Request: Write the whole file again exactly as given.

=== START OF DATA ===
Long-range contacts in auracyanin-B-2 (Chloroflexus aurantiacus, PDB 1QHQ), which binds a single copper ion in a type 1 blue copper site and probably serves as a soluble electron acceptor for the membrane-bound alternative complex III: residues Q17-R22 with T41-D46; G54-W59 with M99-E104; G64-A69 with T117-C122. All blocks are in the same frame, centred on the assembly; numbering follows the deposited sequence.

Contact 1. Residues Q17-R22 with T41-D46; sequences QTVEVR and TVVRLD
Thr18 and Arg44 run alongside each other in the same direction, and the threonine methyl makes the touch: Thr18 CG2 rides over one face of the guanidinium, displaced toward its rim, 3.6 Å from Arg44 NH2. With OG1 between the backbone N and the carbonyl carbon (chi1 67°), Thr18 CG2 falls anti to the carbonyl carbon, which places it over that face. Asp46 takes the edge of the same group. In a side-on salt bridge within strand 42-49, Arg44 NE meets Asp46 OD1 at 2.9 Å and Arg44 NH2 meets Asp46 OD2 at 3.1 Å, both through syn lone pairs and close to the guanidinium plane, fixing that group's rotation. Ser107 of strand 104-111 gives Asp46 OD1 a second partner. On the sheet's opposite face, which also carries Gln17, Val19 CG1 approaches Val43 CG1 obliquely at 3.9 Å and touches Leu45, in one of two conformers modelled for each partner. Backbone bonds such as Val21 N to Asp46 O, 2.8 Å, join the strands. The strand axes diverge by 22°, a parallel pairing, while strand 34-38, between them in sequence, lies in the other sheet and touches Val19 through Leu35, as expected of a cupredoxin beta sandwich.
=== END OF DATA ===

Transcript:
Long-range contacts in auracyanin-B-2 (Chloroflexus aurantiacus, PDB 1QHQ), which binds a single copper ion in a type 1 blue copper site and probably serves as a soluble electron acceptor for the membrane-bound alternative complex III: residues Q17-R22 with T41-D46; G54-W59 with M99-E104; G64-A69 with T117-C122. All blocks are in the same frame, centred on the assembly; numbering follows the deposited sequence.

Contact 1. Residues Q17-R22 with T41-D46; sequences QTVEVR and TVVRLD
Thr18 and Arg44 run alongside each other in the same direction, and the threonine methyl makes the touch: Thr18 CG2 rides over one face of the guanidinium, displaced toward its rim, 3.6 Å from Arg44 NH2. With OG1 between the backbone N and the carbonyl carbon (chi1 67°), Thr18 CG2 falls anti to the carbonyl carbon, which places it over that face. Asp46 takes the edge of the same group. In a side-on salt bridge within strand 42-49, Arg44 NE meets Asp46 OD1 at 2.9 Å and Arg44 NH2 meets Asp46 OD2 at 3.1 Å, both through syn lone pairs and close to the guanidinium plane, fixing that group's rotation. Ser107 of strand 104-111 gives Asp46 OD1 a second partner. On the sheet's opposite face, which also carries Gln17, Val19 CG1 approaches Val43 CG1 obliquely at 3.9 Å and touches Leu45, in one of two conformers modelled for each partner. Backbone bonds such as Val21 N to Asp46 O, 2.8 Å, join the strands. The strand axes diverge by 22°, a parallel pairing, while strand 34-38, between them in sequence, lies in the other sheet and touches Val19 through Leu35, as expected of a cupredoxin beta sandwich.